Against our better advertising sales judgement, we’ve been honest about the problems we’ve encountered with our Ducati Multistrada 1200 S Touring (MTS 1200). As an eternal optimist though, I’ve felt a swell of anticipation dropping the bike off to Vancouver Ducati BMW for a slew of recalls and upgrades.
If there’s a major quirk or flaw to show up in the internet forums, we’ve experienced it with our 2010 MTS 1200 – so please, no one create any new fictions about the bike. The keyless ignition system is only intermittently recognizing the fob, we don’t dare use the bar lock after nearly being stranded in San Ysidro (the US’s dodgier conjoined-twin to Mexico’s Tijuana), there’s been stalling on deceleration and more concerning the front suspension’s been acting up leading the normally sublime MTS to require a forceful turning before it flops and wallows into the corners.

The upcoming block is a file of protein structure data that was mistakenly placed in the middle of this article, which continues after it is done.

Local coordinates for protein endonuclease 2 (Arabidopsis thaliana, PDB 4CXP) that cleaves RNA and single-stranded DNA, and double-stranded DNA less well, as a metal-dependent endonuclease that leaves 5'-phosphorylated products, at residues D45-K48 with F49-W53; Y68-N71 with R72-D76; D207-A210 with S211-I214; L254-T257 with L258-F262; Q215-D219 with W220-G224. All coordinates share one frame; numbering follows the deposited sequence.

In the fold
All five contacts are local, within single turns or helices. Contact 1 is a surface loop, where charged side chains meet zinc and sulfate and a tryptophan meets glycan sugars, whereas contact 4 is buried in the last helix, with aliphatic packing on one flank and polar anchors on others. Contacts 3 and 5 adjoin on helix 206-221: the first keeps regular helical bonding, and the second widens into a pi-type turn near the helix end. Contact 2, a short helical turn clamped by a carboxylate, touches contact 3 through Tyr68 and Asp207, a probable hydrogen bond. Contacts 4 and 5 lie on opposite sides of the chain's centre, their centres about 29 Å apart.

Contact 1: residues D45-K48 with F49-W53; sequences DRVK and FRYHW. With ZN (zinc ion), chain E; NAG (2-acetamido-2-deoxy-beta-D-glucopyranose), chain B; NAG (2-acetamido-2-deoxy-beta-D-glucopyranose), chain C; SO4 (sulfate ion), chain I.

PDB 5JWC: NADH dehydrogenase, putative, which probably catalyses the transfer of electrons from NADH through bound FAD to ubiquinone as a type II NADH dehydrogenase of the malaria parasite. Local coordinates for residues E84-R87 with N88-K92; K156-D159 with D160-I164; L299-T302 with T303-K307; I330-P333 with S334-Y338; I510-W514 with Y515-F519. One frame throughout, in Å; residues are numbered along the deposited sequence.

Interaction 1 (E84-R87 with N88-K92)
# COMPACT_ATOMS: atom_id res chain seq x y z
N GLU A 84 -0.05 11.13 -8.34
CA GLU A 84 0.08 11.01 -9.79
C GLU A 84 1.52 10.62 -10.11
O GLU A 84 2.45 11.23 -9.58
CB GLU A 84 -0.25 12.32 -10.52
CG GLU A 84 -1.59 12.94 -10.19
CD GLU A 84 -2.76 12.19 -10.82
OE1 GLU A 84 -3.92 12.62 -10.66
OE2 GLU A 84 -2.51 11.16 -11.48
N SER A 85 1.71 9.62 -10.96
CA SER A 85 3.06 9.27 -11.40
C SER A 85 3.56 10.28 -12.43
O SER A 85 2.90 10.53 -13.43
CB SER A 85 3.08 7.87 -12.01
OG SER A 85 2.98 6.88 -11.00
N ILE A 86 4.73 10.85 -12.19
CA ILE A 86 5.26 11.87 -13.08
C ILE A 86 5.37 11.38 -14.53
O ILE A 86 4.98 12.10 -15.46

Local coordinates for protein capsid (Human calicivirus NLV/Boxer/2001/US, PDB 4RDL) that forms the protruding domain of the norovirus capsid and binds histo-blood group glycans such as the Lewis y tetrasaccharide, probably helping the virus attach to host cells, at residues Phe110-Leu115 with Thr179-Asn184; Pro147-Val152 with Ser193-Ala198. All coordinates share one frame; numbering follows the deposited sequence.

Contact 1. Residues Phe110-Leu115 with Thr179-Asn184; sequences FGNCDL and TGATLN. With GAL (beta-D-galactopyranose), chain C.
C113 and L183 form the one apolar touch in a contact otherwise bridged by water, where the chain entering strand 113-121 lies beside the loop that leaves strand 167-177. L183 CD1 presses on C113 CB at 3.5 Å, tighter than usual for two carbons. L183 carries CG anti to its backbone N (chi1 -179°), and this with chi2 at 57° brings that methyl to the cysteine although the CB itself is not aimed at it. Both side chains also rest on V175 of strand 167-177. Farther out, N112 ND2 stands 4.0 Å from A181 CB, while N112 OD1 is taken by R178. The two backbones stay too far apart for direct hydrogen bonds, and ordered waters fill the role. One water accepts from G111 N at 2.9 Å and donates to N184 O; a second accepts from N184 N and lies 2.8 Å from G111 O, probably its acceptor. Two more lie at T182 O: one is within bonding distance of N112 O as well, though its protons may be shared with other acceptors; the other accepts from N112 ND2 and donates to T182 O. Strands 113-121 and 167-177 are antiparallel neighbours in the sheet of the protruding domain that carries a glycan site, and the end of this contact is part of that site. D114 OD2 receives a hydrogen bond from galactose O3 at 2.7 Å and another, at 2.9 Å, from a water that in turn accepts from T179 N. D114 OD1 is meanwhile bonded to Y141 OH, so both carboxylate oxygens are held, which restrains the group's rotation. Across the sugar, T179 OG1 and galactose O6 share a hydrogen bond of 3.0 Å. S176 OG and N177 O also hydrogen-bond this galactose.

There are recalls for nearly all these issues and more. There’s also a small matter of an overdue 6000km service, but the nature of travel is that a dealer isn’t always handy.
So things are rough, but powering across Cambie Street Bridge at “some kilometers an hour” the Multistrada still draws me in. Blame the engine, where a quick overtake of traffic, sees the front tire skimming the pavement, and damn it feels good, but it’s going to feel so much better with the upgrades retroactively transforming our 2010 MTS 1200 S into a 2011.
More importantly, I’m told that’s not special press treatment, but a courtesy extended to all 2010 Ducati owners. One I’m sure will be well received for those who’ve toughed out the 2010 beta testing growing pains of a machine that didn’t seem quite ripe. I look forwards to reporting on our “new” Ducati Multistada 1200 S Touring. Maybe we’ll get to change the bike’s nickname to Steve, as in “Gentlemen we can rebuild him, better than he was before. Better. Stronger… More dependable.”